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HVAC for a gut job remodel

artisanfarms | Posted in General Questions on

I’m rebuilding a 1600 sqft ranch in Zone 5 central NY.  The wall insulation will end up being a little better than R30 (R19 between 2×6 stud wall with 2.5″ polyiso on top of the OSB sheathing) and pushing R60 in the ceiling (most likely chopped fiberglass) with 2.5″ foam on the inside of the basement walls and 3.5″ polyiso blocking in the rim joists.  The house has a lot of glass, close to 20% of total wall area and a relatively open floor plan with a contiguous kitchen/dining/living area of approx 900sqft.  and the balance of the house in three bedrooms, 2 baths and a laundry room.  

Originally, I was thinking of using either two minisplits to heat and cool, or one minisplit with either three or four interior units, but recently I have started to see recommendations for a ducted system on this site, rather than the minisplits.  

Given that the house is a framed and uninsulated shell right now, so installation of ducting wouldn’t be super difficult what are the plusses and minuses for the three options?

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  1. paul_wiedefeld | | #1

    Great question Andy!

    Ducted system
    Pros: 1. Best matches heat load to capacity for smaller rooms. 2. Best distribution 3. Best air filtering 4. Ductwork lasts, so replacement just involves air handler/outdoor unit. 5. Flexibility as technology changes. Cons: 1. ductwork expense 2. distribution energy is higher 3. Top of the line efficiencies aren't as good as top ductless options.

    Ductless system (1 outdoor-to-1indoor unit)
    Pros: 1. great modulation 2. High efficiencies 3. redundancy 4. initial cost isn't terrible
    Cons: 1. distribution can be tricky 2. Dehumidification isn't always good 3. Air filtering is awful
    Ductless system (1 outdoor-to-many indoor units)
    Pros: 1. One outdoor unit. 2. Sometimes installation costs. Nothing else really. IMO worst option available for a gut remodel by far.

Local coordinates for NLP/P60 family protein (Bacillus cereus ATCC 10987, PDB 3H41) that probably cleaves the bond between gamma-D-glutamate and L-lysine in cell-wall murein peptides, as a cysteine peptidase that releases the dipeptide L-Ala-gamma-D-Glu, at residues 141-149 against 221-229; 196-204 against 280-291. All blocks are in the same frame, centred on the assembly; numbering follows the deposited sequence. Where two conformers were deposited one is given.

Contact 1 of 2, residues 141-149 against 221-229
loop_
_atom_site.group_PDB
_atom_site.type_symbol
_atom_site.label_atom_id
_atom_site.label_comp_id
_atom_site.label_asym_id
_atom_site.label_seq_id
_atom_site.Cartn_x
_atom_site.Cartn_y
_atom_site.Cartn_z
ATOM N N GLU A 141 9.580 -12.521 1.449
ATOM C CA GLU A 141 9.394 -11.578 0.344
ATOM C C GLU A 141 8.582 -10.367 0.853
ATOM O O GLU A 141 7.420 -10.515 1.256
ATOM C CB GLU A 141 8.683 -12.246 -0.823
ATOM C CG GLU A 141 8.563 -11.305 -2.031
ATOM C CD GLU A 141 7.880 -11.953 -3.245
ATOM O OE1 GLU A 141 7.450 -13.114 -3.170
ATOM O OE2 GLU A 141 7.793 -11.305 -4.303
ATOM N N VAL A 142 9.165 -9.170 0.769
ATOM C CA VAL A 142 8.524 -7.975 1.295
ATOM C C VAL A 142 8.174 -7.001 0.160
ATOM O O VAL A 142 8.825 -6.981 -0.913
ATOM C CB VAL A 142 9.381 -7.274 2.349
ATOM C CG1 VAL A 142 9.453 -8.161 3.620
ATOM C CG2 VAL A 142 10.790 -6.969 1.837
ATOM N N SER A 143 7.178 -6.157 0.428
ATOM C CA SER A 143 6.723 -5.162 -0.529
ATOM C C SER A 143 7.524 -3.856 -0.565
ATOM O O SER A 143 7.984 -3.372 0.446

Cons: Two cons unique to multi-splits are: 1. low efficiency from oversizing 2. poor sizing due to bad modulation AND too much capacity/room. The other ductless cons also apply.

  2. Expert Member
    PETER G ENGLE PE | | #2

    +1 on Paul's response. You can also consider mix-and-match: A single one-to-one ductless system for the large open space, and a one-to-one ducted minisplit for the bedrooms. The first step with any system is getting a well-done Manual J heat load calculation by someone who has no interest in overselling your equipment. Depending on how well you insulate and air seal a house that size, you're bumping against the minimum available minisplit sizes if you install two separate systems, but it's certainly worth running the numbers.

    You can also "game" the minisplits a bit in the shoulder seasons by leaving the bedroom unit off so that the living area unit does all of the heating or cooling, making it more right-sized. The disadvantage with this approach is somewhat less control of temperatures in the bedrooms when that zone isn't running. Leaving bedroom doors open will minimize this, though at an obvious loss of privacy.

    If going with a ducted system, make sure to get the air handler and ductwork inside the thermal envelope even if that means losing some interior space.

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